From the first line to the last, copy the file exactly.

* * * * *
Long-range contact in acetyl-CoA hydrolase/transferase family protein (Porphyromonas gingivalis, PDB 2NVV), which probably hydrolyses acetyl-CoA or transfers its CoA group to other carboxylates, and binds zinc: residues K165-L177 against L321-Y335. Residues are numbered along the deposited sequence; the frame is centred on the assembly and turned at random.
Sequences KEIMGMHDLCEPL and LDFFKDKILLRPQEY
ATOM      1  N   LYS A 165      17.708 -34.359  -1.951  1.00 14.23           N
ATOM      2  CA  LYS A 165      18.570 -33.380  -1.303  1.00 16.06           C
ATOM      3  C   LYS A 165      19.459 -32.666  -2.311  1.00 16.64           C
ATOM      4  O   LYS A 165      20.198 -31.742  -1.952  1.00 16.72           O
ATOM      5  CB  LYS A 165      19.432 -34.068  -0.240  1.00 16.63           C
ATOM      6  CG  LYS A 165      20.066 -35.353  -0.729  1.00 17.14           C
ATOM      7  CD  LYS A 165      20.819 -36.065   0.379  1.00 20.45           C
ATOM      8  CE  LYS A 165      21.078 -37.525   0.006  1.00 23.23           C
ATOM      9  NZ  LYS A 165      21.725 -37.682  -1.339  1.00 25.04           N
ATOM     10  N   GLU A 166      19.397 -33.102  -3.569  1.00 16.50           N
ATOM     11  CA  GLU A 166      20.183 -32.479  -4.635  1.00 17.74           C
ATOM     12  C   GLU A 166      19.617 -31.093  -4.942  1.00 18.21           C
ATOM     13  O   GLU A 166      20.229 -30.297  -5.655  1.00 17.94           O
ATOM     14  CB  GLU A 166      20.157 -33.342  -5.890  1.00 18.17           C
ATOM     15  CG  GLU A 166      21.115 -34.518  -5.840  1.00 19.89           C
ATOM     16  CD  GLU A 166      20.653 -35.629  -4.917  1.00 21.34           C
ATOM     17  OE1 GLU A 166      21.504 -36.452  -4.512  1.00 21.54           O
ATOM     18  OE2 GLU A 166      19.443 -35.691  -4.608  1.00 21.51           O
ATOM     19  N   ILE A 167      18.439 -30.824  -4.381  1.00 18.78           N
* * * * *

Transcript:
Long-range contact in acetyl-CoA hydrolase/transferase family protein (Porphyromonas gingivalis, PDB 2NVV), which probably hydrolyses acetyl-CoA or transfers its CoA group to other carboxylates, and binds zinc: residues K165-L177 against L321-Y335. Residues are numbered along the deposited sequence; the frame is centred on the assembly and turned at random.
Sequences KEIMGMHDLCEPL and LDFFKDKILLRPQEY
ATOM      1  N   LYS A 165      17.708 -34.359  -1.951  1.00 14.23           N
ATOM      2  CA  LYS A 165      18.570 -33.380  -1.303  1.00 16.06           C
ATOM      3  C   LYS A 165      19.459 -32.666  -2.311  1.00 16.64           C
ATOM      4  O   LYS A 165      20.198 -31.742  -1.952  1.00 16.72           O
ATOM      5  CB  LYS A 165      19.432 -34.068  -0.240  1.00 16.63           C
ATOM      6  CG  LYS A 165      20.066 -35.353  -0.729  1.00 17.14           C
ATOM      7  CD  LYS A 165      20.819 -36.065   0.379  1.00 20.45           C
ATOM      8  CE  LYS A 165      21.078 -37.525   0.006  1.00 23.23           C
ATOM      9  NZ  LYS A 165      21.725 -37.682  -1.339  1.00 25.04           N
ATOM     10  N   GLU A 166      19.397 -33.102  -3.569  1.00 16.50           N
ATOM     11  CA  GLU A 166      20.183 -32.479  -4.635  1.00 17.74           C
ATOM     12  C   GLU A 166      19.617 -31.093  -4.942  1.00 18.21           C
ATOM     13  O   GLU A 166      20.229 -30.297  -5.655  1.00 17.94           O
ATOM     14  CB  GLU A 166      20.157 -33.342  -5.890  1.00 18.17           C
ATOM     15  CG  GLU A 166      21.115 -34.518  -5.840  1.00 19.89           C
ATOM     16  CD  GLU A 166      20.653 -35.629  -4.917  1.00 21.34           C
ATOM     17  OE1 GLU A 166      21.504 -36.452  -4.512  1.00 21.54           O
ATOM     18  OE2 GLU A 166      19.443 -35.691  -4.608  1.00 21.51           O
ATOM     19  N   ILE A 167      18.439 -30.824  -4.381  1.00 18.78           N